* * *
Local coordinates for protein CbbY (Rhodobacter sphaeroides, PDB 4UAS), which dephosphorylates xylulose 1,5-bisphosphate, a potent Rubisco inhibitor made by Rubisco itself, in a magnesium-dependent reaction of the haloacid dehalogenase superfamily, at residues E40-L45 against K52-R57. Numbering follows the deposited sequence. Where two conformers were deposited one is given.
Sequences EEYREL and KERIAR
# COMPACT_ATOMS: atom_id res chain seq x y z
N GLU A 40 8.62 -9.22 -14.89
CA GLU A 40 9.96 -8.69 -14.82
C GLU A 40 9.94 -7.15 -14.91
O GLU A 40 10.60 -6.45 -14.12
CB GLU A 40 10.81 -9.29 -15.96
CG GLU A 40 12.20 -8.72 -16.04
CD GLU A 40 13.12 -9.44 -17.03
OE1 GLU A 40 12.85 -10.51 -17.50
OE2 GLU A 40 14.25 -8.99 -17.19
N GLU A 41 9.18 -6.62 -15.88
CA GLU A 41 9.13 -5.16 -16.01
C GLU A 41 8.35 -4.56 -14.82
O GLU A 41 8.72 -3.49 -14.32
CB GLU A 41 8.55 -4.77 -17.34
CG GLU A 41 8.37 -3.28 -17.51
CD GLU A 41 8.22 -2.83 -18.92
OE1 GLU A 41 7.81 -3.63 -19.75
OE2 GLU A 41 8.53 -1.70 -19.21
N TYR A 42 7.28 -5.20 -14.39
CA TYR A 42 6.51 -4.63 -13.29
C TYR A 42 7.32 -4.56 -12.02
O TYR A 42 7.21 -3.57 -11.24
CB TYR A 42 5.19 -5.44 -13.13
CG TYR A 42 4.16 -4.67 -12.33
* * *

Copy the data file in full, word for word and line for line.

Local coordinates for protein CbbY (Rhodobacter sphaeroides, PDB 4UAS), which dephosphorylates xylulose 1,5-bisphosphate, a potent Rubisco inhibitor made by Rubisco itself, in a magnesium-dependent reaction of the haloacid dehalogenase superfamily, at residues E40-L45 against K52-R57. Numbering follows the deposited sequence. Where two conformers were deposited one is given.
Sequences EEYREL and KERIAR
# COMPACT_ATOMS: atom_id res chain seq x y z
N GLU A 40 8.62 -9.22 -14.89
CA GLU A 40 9.96 -8.69 -14.82
C GLU A 40 9.94 -7.15 -14.91
O GLU A 40 10.60 -6.45 -14.12
CB GLU A 40 10.81 -9.29 -15.96
CG GLU A 40 12.20 -8.72 -16.04
CD GLU A 40 13.12 -9.44 -17.03
OE1 GLU A 40 12.85 -10.51 -17.50
OE2 GLU A 40 14.25 -8.99 -17.19
N GLU A 41 9.18 -6.62 -15.88
CA GLU A 41 9.13 -5.16 -16.01
C GLU A 41 8.35 -4.56 -14.82
O GLU A 41 8.72 -3.49 -14.32
CB GLU A 41 8.55 -4.77 -17.34
CG GLU A 41 8.37 -3.28 -17.51
CD GLU A 41 8.22 -2.83 -18.92
OE1 GLU A 41 7.81 -3.63 -19.75
OE2 GLU A 41 8.53 -1.70 -19.21
N TYR A 42 7.28 -5.20 -14.39
CA TYR A 42 6.51 -4.63 -13.29
C TYR A 42 7.32 -4.56 -12.02
O TYR A 42 7.21 -3.57 -11.24
CB TYR A 42 5.19 -5.44 -13.13
CG TYR A 42 4.16 -4.67 -12.33